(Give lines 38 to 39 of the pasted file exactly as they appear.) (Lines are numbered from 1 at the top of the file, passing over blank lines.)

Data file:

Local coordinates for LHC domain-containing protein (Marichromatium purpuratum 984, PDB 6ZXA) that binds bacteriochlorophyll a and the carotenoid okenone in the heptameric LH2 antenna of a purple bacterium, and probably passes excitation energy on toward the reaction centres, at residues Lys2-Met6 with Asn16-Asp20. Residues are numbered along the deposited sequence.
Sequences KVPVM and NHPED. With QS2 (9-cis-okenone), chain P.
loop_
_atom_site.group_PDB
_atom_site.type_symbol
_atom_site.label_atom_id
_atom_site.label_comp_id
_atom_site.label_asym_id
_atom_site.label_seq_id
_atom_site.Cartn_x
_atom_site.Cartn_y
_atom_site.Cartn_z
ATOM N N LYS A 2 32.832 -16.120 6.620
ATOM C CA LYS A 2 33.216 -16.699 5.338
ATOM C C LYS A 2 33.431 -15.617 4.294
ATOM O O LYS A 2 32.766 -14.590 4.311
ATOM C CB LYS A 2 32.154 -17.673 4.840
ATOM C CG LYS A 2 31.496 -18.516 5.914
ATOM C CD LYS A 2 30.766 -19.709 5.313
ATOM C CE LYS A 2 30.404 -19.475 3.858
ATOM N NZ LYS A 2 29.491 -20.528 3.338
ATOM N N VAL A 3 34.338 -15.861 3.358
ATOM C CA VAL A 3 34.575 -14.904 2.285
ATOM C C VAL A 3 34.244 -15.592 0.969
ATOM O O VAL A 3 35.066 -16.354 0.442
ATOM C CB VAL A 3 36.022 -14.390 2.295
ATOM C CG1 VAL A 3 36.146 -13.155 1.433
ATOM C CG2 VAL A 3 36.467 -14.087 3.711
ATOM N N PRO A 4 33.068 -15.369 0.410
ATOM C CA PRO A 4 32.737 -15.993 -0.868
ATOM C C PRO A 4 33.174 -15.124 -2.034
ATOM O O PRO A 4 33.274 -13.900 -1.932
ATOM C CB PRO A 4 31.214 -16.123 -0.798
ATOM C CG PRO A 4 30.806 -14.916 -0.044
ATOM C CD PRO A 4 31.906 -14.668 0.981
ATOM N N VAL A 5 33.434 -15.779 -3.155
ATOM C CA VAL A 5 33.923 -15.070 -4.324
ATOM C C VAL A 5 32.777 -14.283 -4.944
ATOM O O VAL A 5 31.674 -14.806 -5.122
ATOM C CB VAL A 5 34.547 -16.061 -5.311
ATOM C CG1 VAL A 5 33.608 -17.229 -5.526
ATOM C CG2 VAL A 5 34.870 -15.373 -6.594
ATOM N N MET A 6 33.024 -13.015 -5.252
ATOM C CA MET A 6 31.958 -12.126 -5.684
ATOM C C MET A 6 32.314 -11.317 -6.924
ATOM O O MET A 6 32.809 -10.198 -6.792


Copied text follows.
ATOM C C VAL A 5 32.777 -14.283 -4.944
ATOM O O VAL A 5 31.674 -14.806 -5.122